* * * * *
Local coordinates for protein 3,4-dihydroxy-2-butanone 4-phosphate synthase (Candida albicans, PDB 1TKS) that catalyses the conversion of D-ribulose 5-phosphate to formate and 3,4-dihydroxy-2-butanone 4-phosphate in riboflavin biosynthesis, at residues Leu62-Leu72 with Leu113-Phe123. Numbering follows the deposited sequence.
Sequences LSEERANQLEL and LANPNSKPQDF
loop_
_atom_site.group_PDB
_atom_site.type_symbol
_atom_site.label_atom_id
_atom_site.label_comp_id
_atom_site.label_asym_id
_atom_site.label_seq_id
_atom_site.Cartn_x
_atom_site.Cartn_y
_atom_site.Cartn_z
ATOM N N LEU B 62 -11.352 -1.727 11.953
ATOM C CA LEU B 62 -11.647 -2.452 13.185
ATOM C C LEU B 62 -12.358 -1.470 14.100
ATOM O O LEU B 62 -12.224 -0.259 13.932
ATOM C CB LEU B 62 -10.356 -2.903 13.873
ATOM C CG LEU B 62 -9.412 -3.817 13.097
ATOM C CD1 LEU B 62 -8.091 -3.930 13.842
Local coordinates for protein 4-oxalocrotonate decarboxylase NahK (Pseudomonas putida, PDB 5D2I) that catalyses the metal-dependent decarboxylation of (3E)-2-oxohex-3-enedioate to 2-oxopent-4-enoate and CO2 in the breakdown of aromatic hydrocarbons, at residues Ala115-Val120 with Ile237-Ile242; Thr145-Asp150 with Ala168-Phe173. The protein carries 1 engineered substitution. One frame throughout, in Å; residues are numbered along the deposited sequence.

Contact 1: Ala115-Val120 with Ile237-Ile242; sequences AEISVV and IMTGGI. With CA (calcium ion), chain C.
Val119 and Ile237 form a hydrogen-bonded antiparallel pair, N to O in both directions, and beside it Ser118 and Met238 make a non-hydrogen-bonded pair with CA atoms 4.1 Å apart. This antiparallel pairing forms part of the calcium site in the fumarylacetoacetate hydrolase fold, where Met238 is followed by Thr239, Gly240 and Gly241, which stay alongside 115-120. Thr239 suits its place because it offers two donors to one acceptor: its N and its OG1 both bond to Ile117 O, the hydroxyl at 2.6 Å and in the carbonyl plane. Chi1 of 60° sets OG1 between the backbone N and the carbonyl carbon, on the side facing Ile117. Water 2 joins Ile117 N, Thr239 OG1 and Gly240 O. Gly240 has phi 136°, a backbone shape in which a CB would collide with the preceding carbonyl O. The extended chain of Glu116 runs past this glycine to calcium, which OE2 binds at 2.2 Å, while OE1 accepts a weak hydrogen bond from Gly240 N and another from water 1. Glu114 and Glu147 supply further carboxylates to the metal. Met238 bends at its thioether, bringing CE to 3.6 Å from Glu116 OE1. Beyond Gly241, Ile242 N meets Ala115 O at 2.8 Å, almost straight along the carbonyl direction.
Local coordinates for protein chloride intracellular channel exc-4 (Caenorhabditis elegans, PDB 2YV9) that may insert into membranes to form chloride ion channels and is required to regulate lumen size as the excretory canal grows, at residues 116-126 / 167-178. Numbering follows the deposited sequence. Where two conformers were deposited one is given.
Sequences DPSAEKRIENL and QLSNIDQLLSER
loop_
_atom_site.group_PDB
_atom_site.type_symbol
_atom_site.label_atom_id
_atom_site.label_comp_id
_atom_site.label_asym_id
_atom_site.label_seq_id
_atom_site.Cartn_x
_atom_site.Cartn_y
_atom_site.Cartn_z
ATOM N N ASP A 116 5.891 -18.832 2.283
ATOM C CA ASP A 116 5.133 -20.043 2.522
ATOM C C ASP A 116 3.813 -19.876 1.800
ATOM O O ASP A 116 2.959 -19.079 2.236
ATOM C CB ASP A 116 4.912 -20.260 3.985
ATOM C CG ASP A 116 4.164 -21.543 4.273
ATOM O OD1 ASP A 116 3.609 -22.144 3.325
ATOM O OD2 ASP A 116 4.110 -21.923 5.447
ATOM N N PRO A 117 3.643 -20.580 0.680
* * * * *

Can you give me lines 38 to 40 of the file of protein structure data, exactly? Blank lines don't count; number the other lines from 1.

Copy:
ATOM O O ASP A 116 2.959 -19.079 2.236
ATOM C CB ASP A 116 4.912 -20.260 3.985
ATOM C CG ASP A 116 4.164 -21.543 4.273